How to formally prove that the set $x^2 + y^2 -z^2 = a$ is not a manifold for $a=0$.

I have proved that it is for $a>0$ by constructing six parametrizations that are diffeomorphisms. When $a=0$, these parametrizations lose their diffeomorphic character as the derivative fails to exist at the origin.

However, the definition of a manifold is that ${\bf there \ exists}$ a local diffeomorphism from an open neighborhood of the set to $\mathbb{R}^k$ everywhere.

So just because the specific parametrizations that I constructed fails doesn't disprove that the set isn't a manifold. Obviously at the vertex of a cone, the object cannot map smoothly to $\mathbb{R}^2$; but how would I formally prove this using the definitions of manifolds, diffeomorphisms, parametrizations, smoothness, etc?

If it were a manifold, the point $P$ (the origin) would have a basis neighbourhood on the induced topology (which is an intersection of a ball with the cone) homeomorphic to an open connected set of $\mathbb{R}^2$. However, taking away the point $P$ from such a basis neighbourhood would leave a not-connected set, whereas taking away the image of the point $P$ from the chart codomain will leave a connected set.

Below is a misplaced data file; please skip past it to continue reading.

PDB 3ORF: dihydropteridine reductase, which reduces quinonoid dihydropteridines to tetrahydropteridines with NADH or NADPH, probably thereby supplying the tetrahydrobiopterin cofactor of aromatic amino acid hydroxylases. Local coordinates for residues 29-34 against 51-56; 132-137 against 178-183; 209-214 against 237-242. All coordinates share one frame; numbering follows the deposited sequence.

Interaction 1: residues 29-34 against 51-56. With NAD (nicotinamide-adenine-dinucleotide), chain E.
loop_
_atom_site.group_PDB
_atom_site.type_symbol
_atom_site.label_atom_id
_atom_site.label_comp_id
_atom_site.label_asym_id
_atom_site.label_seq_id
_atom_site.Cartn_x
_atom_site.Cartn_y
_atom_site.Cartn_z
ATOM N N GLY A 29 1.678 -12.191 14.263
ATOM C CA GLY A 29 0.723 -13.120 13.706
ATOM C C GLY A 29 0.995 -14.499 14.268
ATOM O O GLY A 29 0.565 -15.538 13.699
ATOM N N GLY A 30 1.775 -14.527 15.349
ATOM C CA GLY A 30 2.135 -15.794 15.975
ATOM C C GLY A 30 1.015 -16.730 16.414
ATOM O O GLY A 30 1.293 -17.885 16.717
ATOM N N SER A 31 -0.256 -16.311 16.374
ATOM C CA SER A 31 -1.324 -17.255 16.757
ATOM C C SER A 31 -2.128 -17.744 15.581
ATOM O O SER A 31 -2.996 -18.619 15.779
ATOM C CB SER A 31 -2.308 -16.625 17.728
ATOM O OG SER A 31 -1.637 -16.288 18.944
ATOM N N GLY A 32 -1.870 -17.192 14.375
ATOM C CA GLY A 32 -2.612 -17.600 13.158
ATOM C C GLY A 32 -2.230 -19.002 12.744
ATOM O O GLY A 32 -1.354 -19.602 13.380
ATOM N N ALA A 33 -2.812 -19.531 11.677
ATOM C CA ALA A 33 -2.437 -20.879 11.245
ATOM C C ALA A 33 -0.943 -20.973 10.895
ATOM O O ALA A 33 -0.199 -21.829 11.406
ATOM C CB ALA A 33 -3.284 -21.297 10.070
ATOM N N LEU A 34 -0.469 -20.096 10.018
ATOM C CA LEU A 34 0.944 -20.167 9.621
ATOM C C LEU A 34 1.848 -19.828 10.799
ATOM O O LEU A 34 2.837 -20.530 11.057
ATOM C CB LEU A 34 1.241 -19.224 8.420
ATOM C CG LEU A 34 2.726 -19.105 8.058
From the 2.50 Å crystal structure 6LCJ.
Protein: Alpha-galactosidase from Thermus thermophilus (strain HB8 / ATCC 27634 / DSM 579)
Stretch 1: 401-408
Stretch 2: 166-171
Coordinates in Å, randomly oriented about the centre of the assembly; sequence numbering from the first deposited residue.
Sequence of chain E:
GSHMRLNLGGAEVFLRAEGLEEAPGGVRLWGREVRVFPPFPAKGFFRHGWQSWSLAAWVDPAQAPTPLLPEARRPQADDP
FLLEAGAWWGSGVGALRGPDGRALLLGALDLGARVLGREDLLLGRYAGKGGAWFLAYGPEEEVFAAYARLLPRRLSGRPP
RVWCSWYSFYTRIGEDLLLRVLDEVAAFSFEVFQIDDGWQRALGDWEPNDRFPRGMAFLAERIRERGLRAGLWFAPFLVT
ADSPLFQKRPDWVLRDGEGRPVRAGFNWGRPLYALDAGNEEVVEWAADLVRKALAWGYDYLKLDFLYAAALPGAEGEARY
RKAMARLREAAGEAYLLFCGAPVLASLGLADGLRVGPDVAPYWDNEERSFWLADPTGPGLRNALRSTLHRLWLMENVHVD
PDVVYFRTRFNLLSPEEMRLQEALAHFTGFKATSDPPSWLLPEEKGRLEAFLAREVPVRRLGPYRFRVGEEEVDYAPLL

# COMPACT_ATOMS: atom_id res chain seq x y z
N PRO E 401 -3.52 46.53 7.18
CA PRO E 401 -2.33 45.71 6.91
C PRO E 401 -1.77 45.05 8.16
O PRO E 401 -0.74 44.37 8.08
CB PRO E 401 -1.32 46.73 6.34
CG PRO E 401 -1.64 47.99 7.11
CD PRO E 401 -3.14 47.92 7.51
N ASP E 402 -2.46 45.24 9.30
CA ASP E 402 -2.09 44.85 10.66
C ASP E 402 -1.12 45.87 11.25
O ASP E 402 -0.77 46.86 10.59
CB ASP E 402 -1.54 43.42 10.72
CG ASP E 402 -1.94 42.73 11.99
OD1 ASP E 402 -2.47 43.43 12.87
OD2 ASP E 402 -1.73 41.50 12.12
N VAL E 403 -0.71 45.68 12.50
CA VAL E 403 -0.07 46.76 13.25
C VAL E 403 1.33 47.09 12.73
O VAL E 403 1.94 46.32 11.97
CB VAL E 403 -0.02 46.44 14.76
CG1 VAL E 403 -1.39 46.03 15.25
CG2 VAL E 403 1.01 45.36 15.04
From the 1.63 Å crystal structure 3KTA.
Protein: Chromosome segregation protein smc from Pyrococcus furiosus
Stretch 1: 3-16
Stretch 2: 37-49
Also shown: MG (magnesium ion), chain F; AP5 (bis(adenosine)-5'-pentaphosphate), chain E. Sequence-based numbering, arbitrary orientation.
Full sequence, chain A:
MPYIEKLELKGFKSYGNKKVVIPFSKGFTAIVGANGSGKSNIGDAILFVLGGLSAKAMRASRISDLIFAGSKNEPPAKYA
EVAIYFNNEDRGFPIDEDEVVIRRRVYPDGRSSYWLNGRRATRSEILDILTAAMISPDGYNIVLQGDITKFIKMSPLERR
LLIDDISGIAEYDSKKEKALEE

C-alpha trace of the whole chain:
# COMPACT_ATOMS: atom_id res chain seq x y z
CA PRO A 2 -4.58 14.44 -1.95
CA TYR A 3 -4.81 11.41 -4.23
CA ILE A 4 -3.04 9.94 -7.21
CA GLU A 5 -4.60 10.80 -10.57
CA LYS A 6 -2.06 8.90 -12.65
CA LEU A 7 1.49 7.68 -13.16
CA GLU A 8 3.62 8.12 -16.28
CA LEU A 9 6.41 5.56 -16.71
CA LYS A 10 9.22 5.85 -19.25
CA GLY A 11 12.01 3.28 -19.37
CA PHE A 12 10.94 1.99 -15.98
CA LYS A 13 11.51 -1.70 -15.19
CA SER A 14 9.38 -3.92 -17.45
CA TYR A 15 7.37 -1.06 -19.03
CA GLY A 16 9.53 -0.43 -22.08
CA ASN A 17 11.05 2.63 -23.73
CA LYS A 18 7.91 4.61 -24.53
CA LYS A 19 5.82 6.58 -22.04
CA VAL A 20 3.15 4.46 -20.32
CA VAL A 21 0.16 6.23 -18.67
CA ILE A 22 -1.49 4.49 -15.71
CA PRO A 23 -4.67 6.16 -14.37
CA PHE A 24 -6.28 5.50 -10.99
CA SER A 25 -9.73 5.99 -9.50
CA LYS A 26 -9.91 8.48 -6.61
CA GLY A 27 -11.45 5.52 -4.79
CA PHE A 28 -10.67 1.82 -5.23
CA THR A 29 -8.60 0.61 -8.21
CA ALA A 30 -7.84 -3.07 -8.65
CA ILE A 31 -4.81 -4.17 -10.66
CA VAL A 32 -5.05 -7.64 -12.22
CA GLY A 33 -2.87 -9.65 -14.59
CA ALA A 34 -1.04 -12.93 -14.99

If you are only asking about the upper part of the cone, then it indeed admits a structure as a smooth manifold, since there is a global homeomorphism to $\mathbb{R}^2$ (any topological manifold with one single chart is obviously a smooth manifold). Just not one which makes it a submanifold of $\mathbb{R}^3$.

May be this will help: From my understanding, this is a question as to do with the dimension of a topology. In other words as Aloizio Macedo said it if $a=0$ at the origin there is a problem.

Using the definition reported by Tasty Romeo on the answer to the dimension of a topology

A collection $\mathcal{A}$ of subsets of the space $X$ is said to have order $m+1$ if some point of $X$ lies in $m+1$ elements of $\mathcal{A}$, and no point of $X$ lies in more than $m+1$ elements of $\mathcal{A}$.

Given a collection $\mathcal{A}$ of subsets of $X$, a collection $\mathcal{B}$ is said to refine $\mathcal{A}$, or to be a refinement of $\mathcal{A}$, if for each element $B$ of $\mathcal{B}$, there is an element $A$ of $\mathcal{A}$ such that $B \subseteq A$.

With these notions we can define the dimension of topological space [Munkres]:

A space $X$ is said to be finite dimensional if there is some integer $m$ such that for every open covering $\mathcal{A}$ of $X$, there is an open covering $\mathcal{B}$ of $X$ that refines $\mathcal{A}$ and has order at most $m+1$. The topological dimension of $X$ is defined to be the smallest value of $m$ for which this statement holds; we denote it by $\dim X$.

https://en.wikipedia.org/wiki/Lebesgue_covering_dimension

Now it is evident that at the exception of the origin the dimension of this topological space is 2. What is it at the origin ?

• Would you be wiling to share how you did formally build your proof ? – Nicolas Lussier-Clément Jul 10 '18 at 20:25